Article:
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Strand Bookstore Named Official NYC Landmark

Book lover or not, every New Yorker has probably heard of the iconic Strand Bookstore at one point. Recently, it was named an official NYC landmark by the Landmarks Preservation Commission (LPC). 

Famous for its impressive 18-mile stretch of books, the Strand boasts a huge selection of both new and used books across virtually every subject. It’s become the center of NYC’s literary scene (not to mention one of the most recognized bookstores in the world), with famous writers noting it as their second home. 

A historical landmark

Greenwich Village, NYC
Image credit: Wikimedia Commons 

The Strand has been in operation for 92 years. It first opened on Fourth Avenue, before moving to its present location in 1956. The original building located on 826 Broadway was built by William H. Birkmire way back in 1902. The LPC praises this building’s distinct Renaissance Revival style, noting how it belonged to part of NYC’s historic garment industry before its position at the epicenter of NYC’s literary culture. 

The Bass family, owners of the Strand, bought the building in 1996 to ensure the company’s survival amidst rising rental prices in the city. This was a necessary move, considering NYC’s reputation for its insane real estate market, especially today. Statistics on Yoreevo show that 13,500 buildings over six stories high were built in the city within a mere five years. This is a testament to the constant development that has been pushing rent prices up and putting stores like the Strand under pressure in recent years. 

Depending on who you talk to, this recent status is either proof of the Strand’s staying power or another hindrance that it has to overcome. Owner Nancy Bass Wyden, alongside staff and some of the store’s supporters have alleged that this recognition could actually do more harm than good as the bureaucratic processes of maintaining a landmark status could damage their operations. 

The LPC, however, insists that this won’t be the case — noting, in fact, that the landmark status was meant to praise the Strand’s resiliency. Despite independent bookstores closing left, right, and center, the Strand has managed to face these challenges head on. From rising rent prices to the rise in e-books being sold online, the Strand continues to welcome those who appreciate the classic hardback book.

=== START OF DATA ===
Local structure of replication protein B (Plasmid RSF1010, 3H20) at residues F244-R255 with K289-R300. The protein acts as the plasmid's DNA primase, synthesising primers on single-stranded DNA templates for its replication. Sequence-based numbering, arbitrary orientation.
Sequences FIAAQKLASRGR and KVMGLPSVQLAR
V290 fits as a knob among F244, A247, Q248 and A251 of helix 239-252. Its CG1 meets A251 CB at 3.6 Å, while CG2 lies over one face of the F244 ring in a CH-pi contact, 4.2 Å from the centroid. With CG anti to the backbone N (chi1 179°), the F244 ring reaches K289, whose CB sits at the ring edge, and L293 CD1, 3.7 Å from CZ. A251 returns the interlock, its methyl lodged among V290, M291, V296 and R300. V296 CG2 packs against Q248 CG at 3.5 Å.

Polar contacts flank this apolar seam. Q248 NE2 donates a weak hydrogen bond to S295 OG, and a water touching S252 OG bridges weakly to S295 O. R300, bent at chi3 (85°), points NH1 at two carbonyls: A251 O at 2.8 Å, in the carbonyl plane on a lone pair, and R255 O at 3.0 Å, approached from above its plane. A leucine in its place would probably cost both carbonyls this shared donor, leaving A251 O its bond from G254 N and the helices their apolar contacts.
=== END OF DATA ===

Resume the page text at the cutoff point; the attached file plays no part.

The Commission also assures that the LPC’s flexible regulating processes will not hinder Strand’s operations, noting that it will instead allow the bookstore to remain as part of NYC’s landscape for years to come. 

In good company

For a city where almost every block has some historical significance, to be recognized as an official NYC landmark is still cause for celebration. The Strand joins the likes of The Metropolitan Museum of Art and the Statue of Liberty as designated landmarks. Plus, the Broadway Theater has also received this designation. It is yet another resilient landmark in NYC, as it continues to welcome over 1000 spectators every night. 

All in all, these landmarks represent a diverse city that welcomes people with all kinds of interests. In fact, NYC locals see these landmarks as something to be proud of. For instance, The Museum of Broadway is slated to open in 2020 to celebrate Broadway’s history, with its goal to educate visitors on why these landmarks are so important to the city. 

The influx of tourists every year means that NYC will always be busy, no matter the season. Official landmarks help tell NYC’s story to those who visit, which allows them to see the narratives behind what it is about the Big Apple that keeps people coming back.

About the Author

New York Trend is a weekly news publication that focuses on issues and lifestyles of the African & Caribbean American communities throughout the New York metropolitan area and Nassau and Suffolk Counties of Long Island. It is a respected and well recognized news publication that has been in existence since 1989. Owner, Publisher and Executive Director, Dr. Teresa Taylor Williams has been at the helm of this award-winning publication since its inception. New York Trend continues to be the only black woman-owned, metropolitan newspaper in New York and Long island. New York Trend is the largest black-owned newspaper throughout Nassau and Suffolk counties.

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